Objective: Identify most likely health effects of occupational exposure to engineered nanoparticles (ENP). Recommend analytic approaches to address epidemiologic challenges.
Methods: Review air pollution and occupational literature on health effects of fine particulate matter (PM). Provide example of mortality study of exposure to PM composed of metalworking fluid. Apply standard Cox models and g-estimation to adjust for potential healthy worker survival effect (HWSE).
Results: In contrast with standard methods, g-estimation suggests that exposure to PM may cause chronic heart and lung disease; longer exposure reduces survival. HWSE appears stronger for chronic disease than for cancer.
Conclusions: We recommend hazard surveillance, short-term panel studies of biomarkers, and prospective cohort studies of cardiovascular and respiratory diseases. Building research capacity in g-estimation methods to reduce HWSE is necessary for future studies of chronic disease and ENP.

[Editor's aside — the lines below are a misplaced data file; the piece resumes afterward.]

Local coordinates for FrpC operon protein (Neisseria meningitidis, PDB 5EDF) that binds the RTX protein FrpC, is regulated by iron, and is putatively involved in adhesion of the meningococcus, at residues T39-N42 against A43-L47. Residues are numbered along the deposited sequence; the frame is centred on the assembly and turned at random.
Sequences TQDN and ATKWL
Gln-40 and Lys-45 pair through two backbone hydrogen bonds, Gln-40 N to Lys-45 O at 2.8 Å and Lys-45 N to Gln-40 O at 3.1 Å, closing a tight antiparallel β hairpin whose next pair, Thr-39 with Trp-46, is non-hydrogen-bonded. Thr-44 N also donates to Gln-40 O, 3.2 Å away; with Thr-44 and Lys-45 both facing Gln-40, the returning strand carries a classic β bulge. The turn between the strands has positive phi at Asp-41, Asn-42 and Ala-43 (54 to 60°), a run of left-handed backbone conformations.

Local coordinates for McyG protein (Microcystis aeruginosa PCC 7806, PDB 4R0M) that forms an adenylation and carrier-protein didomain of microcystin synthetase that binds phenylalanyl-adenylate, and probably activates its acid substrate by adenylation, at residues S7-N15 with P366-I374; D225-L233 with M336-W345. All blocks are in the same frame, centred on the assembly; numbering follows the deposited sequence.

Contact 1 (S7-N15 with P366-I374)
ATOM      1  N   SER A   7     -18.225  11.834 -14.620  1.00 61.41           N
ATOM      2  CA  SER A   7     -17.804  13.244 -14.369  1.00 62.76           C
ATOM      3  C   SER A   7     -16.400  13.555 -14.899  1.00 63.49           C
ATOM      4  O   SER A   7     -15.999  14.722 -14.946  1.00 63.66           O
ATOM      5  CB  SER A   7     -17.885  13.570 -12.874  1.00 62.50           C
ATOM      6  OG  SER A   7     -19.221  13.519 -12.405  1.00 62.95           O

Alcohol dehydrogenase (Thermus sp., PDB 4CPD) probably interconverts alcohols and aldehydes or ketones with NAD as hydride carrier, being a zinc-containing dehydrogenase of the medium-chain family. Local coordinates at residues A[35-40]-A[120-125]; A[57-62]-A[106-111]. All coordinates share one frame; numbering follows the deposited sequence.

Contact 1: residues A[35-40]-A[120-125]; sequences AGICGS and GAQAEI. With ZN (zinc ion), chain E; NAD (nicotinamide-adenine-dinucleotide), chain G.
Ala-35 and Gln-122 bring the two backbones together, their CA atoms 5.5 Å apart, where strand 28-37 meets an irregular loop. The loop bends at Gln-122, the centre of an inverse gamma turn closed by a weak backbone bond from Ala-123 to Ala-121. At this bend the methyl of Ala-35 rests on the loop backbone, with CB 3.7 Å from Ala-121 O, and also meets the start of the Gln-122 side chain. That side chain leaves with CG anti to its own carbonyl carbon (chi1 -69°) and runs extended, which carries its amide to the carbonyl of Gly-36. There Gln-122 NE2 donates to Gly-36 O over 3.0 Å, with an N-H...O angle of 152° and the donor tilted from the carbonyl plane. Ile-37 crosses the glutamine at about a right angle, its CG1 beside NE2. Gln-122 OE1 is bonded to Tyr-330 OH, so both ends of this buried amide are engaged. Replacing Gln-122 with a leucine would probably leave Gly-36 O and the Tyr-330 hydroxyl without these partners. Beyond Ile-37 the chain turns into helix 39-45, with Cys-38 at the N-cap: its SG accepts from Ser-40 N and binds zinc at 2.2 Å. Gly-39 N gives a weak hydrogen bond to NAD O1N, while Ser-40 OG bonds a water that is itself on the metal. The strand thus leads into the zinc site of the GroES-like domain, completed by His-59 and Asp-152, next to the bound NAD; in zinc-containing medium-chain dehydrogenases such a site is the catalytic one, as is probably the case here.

From the Environmental Health Sciences, School of Public Health, University of California Berkeley.
Address correspondence to: Ellen A. Eisen, ScD, Environmental Health Sciences, School of Public Health, University of California Berkeley, Berkeley, California 94720-7360. E-mail: firstname.lastname@example.org.